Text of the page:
Tuesday, April 07, 2015


AT THE RISK OF THIS BEING SOMETHING OF AN ANTI-CLIMAX,  I WROTE EXTENSIVELY ABOUT THESE STORIES IN EARLIER POSTS SO THERE'S NOT MUCH I CAN ADD ABOUT THE DETAILS OF THESE TWO STORIES.  But the sash of Rassilon and the fishbowl of Morbius must be awarded to crown the winner of my greatest classic DOCTOR WHO story of all time.  Therefore, it seems like there's nothing for it but to cut to the chase!  You will recall that the final match-up is between two number one seeds:  THE SEEDS OF DOOM versus PYRAMIDS OF MARS.  So there's nothing more to it than to announce that the winner of the greatest classic DOCTOR WHO story is:


Sorry, MEGLOS fans.  Hey, I said "cut to the chase" back there.  Harrison Chase, that is.  See what I did there?  Ahem.

 But seriously, ladies and jelly babies, I've watched and rewatched SEEDS OF DOOM for decades (and I just, in fact, watched it AGAIN last month for this field of 64) and it's always superb!  Interestingly enough, I see that on the wonderful, hilarious and indispensable  "ADVENTURES IN SPACE WITH MY WIFE" blog, the notoriously hard-to-please Sue Perryman gave SEEDS OF DOOM a 10/10 score.  Sue has spoken the eternal judgment:  "That was excellent!  What do you want me to say?". 
When husband Neil asked for elaboration, Sue replied:  "I’m not happy about the Brigadier being stuck in Geneva again. Are aliens attacking Switzerland? If not, where the hell is he? And Benton should have been there at the end with the weed killer. But apart from that, it was great. It’s a proper drama. There aren’t many characters in this, but the ones we do have are all brilliant. We get to spend lots of time with them and the actors are playing it totally straight. I love their little back-stories and quirky mannerisms; I really care about them, even the Butler was great. It reminds me of a Hammer Horror film with loads of really good character actors in it. I can’t really fault it – the direction, the music, the lighting, the performances. Yeah, you could repeat this on BBC1 tomorrow and people would still enjoy it."  I couldn't have put it better myself!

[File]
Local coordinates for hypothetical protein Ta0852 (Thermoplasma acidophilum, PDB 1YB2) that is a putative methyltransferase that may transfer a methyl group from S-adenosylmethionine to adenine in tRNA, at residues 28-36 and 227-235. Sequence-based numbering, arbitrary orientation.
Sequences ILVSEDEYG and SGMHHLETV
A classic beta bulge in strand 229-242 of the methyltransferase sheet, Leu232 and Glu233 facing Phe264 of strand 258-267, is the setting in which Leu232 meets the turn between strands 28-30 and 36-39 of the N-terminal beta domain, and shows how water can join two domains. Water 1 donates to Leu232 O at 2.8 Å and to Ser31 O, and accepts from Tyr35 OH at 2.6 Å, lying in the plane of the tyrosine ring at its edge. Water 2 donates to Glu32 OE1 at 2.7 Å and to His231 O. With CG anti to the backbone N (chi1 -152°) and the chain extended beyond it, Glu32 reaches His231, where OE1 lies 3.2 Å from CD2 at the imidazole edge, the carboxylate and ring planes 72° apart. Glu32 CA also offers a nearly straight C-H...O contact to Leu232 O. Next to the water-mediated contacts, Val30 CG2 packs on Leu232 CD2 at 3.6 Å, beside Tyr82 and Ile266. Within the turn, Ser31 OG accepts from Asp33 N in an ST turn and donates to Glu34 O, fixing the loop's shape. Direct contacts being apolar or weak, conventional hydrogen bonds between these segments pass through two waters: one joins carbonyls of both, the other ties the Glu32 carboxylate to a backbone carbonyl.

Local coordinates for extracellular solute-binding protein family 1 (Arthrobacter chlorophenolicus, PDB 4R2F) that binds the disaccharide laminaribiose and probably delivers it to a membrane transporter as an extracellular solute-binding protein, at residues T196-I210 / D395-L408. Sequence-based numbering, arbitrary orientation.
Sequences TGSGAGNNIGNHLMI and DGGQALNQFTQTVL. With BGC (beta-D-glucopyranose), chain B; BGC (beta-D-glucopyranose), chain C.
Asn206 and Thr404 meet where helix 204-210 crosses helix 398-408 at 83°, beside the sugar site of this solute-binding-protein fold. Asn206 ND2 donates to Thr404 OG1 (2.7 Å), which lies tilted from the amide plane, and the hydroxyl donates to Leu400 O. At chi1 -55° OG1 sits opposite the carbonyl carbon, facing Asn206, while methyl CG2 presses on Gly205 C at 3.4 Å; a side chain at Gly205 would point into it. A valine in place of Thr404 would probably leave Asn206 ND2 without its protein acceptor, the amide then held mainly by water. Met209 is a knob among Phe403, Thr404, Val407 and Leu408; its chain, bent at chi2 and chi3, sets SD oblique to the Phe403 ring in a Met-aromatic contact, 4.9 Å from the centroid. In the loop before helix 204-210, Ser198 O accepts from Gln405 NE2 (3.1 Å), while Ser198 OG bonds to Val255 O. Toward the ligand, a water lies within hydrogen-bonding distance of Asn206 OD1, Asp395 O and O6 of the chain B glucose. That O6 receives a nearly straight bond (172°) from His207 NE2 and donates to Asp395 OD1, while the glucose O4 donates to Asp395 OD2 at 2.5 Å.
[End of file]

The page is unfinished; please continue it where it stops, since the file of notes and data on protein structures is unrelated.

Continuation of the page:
Growing up in the 70s, I was always a "horror kid" with a lesser-but-still-profound love of science fiction and fantasy.  On CREATURE DOUBLE FEATURE (Channel 48) as well as the beloved Dr. Shock programmes MAD THEATER and HORROR THEATER (Channel 17) every Saturday afternoon, horror movies were routinely interspersed with science fiction films from those classic fifties romps (THE THING FROM ANOTHER WORLD, THE DAY THE EARTH STOOD STILL) to all manner of other sci-fi goodies.  I grew up watching the occasional reruns of TWILIGHT ZONE and was of course a huge fan of STAR TREK (which was constantly airing on UHF all through my childhood years).  Certainly when the phenomenon of STAR WARS occurred in 1977, when I was 12 years old, I was also immediately captivated.  And there is no doubt that the importation of DOCTOR WHO onto U.S. television screens on PBS in 1978 owed something to Mr. Lucas' success; anything remotely "science fiction" was uber-in!  I've mentioned before how my Dad's friend Ronnie mentioned this cool show that just started airing on Channel 12 and how I should take a look at it.  I've also mentioned previously how the first episode of DOCTOR WHO that I ever saw was in fact the second episode of PYRAMIDS OF MARS which, owing to nostalgic importance alone makes it's second place showing here a bit of a shocker!  Of course, unlike STAR WARS (and to a great extent STAR TREK), DOCTOR WHO in the Tom Baker/Philip Hinchcliffe era (which were the first to air over here in the States and the first I saw) often combined it's science fiction with a healthy dose of horror:  the ubiquitous "watching from behind the sofa" cliché about DOCTOR WHO which made me love it all the more.  The Doctor, as played perfectly by Tom Baker, was unlike any hero I'd ever encountered in my baker's dozen-years of existence; he never used a gun and eschewed fisticuffs unless there was no other choice.  Instead, the Doctor outwitted his opponents often with a fantastic sense of humour (as only Tom Baker could bring to the character) combined with a quirky "alien-ness" and a pathological rebellious aversion to authority figures.  Could there be a better hero for any kid to follow on adventures?!?!?  I should say not!  Tom Baker was and always will be THE Doctor; those who came before him or after him, however superb and wonderful most of them are, will always be compared to Baker's example.  The fact that Tom Baker is a genuine British eccentric in real life, not just acting the part for a role, brought a lustrous sparkle to his performance.  The spark may have dimmed during the latter part of his tenure due to his disheartened exhaustion with the show but it still burst forth every now and then to remind us how truly perfect for the role he was.